Chrome Makes Our Favorite Waterproof Commuter Bag

When I'm biking to work in the rain, I need my gear to stay bone-dry. Here's why I grab this bag first.

You might have to put up with rain while biking to work, but your laptop should stay dry. This bag will ensure that. (Photo: Courtesy Chrome)
You might have to put up with rain while biking to work, but your laptop should stay dry. This bag will ensure that.

April can be a hard month for some people. It’s the end of ski season but not really full-on cycling season.

But I call bullshit. April is actually a great month for commuting, because it’s cold enough that you rarely overheat yet not so cold that you walk into work with numb hands.

The one thing you might have to put up with is rain. Our El Niño winter has come around, so I’ve already had several wet days this month. To stay dry, I’ve invested in some key gear, including a fully waterproof Chrome Urban EX Rolltop 28-liter backpack ($140).

I take a laptop to and from work, so I need a guarantee that it will stay dry. And while some backpacks claim water resistance, I prefer a full-on waterproof rating so there’s no doubt, even if I’m pedaling 20 miles per hour in a gusher.

Chrome keeps the water out by using a waterproof, 600-denier polyester-nylon outer material that’s held together with welded seams. Unlike a traditional drybag, however, this bag is also full of clever amenities that help with commuting. My favorite feature is the adjustable roll-top closure that expands or contracts depending on how much gear you have to haul. In the morning, my bag is nearly full, thanks to my lunch, extra coffee, etc. But on the way home, I can cinch it down so the extra material isn’t flopping around in the wind. I also dig the quick-access outside pocket that allows me to stash keys, a wallet, and whatever else I don’t want to lose in the bottom of the main compartment.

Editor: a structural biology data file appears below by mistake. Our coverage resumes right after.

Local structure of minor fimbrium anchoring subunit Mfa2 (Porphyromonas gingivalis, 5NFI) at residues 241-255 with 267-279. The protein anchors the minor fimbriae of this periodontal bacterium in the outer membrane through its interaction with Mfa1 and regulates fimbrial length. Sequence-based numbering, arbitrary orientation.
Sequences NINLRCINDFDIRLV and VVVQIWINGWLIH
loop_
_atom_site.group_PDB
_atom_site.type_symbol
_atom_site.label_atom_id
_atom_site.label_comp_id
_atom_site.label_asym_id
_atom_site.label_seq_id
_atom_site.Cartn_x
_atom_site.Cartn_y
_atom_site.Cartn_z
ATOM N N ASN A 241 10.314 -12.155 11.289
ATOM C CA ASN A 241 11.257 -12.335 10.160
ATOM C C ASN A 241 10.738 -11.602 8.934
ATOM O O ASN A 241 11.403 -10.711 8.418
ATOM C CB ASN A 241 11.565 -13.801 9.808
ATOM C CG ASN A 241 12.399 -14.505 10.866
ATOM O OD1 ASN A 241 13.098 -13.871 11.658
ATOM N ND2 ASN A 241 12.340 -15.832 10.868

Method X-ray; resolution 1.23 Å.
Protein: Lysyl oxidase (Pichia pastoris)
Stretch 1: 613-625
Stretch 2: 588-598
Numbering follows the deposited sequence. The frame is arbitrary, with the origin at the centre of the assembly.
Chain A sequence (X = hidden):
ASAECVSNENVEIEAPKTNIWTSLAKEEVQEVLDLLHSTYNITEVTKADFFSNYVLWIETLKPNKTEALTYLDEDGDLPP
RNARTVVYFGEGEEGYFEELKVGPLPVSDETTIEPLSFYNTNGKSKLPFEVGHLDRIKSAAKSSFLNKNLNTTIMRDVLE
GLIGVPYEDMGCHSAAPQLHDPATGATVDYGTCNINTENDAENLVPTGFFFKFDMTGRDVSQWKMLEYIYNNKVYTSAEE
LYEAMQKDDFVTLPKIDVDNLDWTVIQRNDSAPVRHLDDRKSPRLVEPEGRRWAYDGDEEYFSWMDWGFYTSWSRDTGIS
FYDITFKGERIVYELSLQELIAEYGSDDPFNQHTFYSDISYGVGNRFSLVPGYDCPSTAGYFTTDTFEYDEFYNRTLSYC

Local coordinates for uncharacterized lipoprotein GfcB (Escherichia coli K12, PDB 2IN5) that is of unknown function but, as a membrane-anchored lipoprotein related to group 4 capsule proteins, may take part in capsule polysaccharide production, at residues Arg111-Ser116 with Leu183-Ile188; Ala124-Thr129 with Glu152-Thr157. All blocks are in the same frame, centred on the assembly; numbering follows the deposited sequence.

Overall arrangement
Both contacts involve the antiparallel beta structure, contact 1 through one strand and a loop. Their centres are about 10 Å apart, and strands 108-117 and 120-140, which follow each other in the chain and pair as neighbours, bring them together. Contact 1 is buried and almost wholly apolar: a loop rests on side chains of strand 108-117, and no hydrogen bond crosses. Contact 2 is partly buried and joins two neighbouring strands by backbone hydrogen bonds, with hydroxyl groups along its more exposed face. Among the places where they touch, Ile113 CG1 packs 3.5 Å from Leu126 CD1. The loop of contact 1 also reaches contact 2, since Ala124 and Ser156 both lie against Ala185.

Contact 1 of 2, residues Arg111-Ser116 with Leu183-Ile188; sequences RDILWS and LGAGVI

Inside, there’s a padded sleeve that fits up to a 15-inch laptop, plus tons of space for a full day’s worth of gear. It can be a little annoying when the thing you need is at the bottom of the main compartment and everything else has to come out before you can access it. But once you’ve had the EX for a couple of months, you’ll get used to packing nonessentials down deep and everyday necessities up top.

Often waterproof bags have terrible, minimalist straps that suck. Thankfully, Chrome invested in wide, well-padded ones that carry a heavy or awkward load comfortably. There’s also some smart padding on the back of the bag that increases ride comfort and creates airflow channels, so you don’t walk into work with a totally drenched back. For those who care, Chrome offers plenty of fun color options, but I go for black, just to keep things simple. That said, I always throw on a blinky light for safety while I’m moving.

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Filed To: BackpacksBagsBikingCity BikingCommuter Bikes
Lead Photo: Courtesy Chrome

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